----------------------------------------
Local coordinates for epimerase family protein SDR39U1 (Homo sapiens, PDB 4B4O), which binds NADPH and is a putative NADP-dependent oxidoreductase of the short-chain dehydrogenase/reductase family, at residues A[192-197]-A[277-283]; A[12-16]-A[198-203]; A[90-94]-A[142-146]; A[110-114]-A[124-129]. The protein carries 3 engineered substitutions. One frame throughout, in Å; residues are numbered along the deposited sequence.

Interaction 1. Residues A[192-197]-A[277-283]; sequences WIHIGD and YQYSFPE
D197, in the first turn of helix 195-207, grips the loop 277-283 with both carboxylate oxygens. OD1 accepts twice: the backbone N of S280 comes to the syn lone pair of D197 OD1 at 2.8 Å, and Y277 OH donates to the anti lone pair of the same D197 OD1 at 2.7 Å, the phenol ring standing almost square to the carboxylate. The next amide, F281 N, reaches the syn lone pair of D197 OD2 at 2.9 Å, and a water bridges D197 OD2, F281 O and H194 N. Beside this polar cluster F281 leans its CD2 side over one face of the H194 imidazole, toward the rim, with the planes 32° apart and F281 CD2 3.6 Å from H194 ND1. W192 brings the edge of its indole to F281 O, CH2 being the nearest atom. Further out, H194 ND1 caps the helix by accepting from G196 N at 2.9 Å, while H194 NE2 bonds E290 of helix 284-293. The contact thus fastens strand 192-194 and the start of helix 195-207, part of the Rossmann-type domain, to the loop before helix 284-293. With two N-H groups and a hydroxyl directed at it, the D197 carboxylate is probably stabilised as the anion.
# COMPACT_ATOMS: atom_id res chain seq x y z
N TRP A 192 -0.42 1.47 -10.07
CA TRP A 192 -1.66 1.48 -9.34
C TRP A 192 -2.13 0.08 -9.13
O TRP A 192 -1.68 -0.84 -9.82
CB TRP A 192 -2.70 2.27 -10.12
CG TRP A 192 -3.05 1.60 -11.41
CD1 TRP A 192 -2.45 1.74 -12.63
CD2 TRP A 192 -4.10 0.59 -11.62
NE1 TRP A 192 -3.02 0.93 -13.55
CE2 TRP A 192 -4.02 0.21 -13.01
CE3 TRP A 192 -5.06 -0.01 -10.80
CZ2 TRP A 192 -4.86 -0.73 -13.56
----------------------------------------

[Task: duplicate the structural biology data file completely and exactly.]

Local coordinates for epimerase family protein SDR39U1 (Homo sapiens, PDB 4B4O), which binds NADPH and is a putative NADP-dependent oxidoreductase of the short-chain dehydrogenase/reductase family, at residues A[192-197]-A[277-283]; A[12-16]-A[198-203]; A[90-94]-A[142-146]; A[110-114]-A[124-129]. The protein carries 3 engineered substitutions. One frame throughout, in Å; residues are numbered along the deposited sequence.

Interaction 1. Residues A[192-197]-A[277-283]; sequences WIHIGD and YQYSFPE
D197, in the first turn of helix 195-207, grips the loop 277-283 with both carboxylate oxygens. OD1 accepts twice: the backbone N of S280 comes to the syn lone pair of D197 OD1 at 2.8 Å, and Y277 OH donates to the anti lone pair of the same D197 OD1 at 2.7 Å, the phenol ring standing almost square to the carboxylate. The next amide, F281 N, reaches the syn lone pair of D197 OD2 at 2.9 Å, and a water bridges D197 OD2, F281 O and H194 N. Beside this polar cluster F281 leans its CD2 side over one face of the H194 imidazole, toward the rim, with the planes 32° apart and F281 CD2 3.6 Å from H194 ND1. W192 brings the edge of its indole to F281 O, CH2 being the nearest atom. Further out, H194 ND1 caps the helix by accepting from G196 N at 2.9 Å, while H194 NE2 bonds E290 of helix 284-293. The contact thus fastens strand 192-194 and the start of helix 195-207, part of the Rossmann-type domain, to the loop before helix 284-293. With two N-H groups and a hydroxyl directed at it, the D197 carboxylate is probably stabilised as the anion.
# COMPACT_ATOMS: atom_id res chain seq x y z
N TRP A 192 -0.42 1.47 -10.07
CA TRP A 192 -1.66 1.48 -9.34
C TRP A 192 -2.13 0.08 -9.13
O TRP A 192 -1.68 -0.84 -9.82
CB TRP A 192 -2.70 2.27 -10.12
CG TRP A 192 -3.05 1.60 -11.41
CD1 TRP A 192 -2.45 1.74 -12.63
CD2 TRP A 192 -4.10 0.59 -11.62
NE1 TRP A 192 -3.02 0.93 -13.55
CE2 TRP A 192 -4.02 0.21 -13.01
CE3 TRP A 192 -5.06 -0.01 -10.80
CZ2 TRP A 192 -4.86 -0.73 -13.56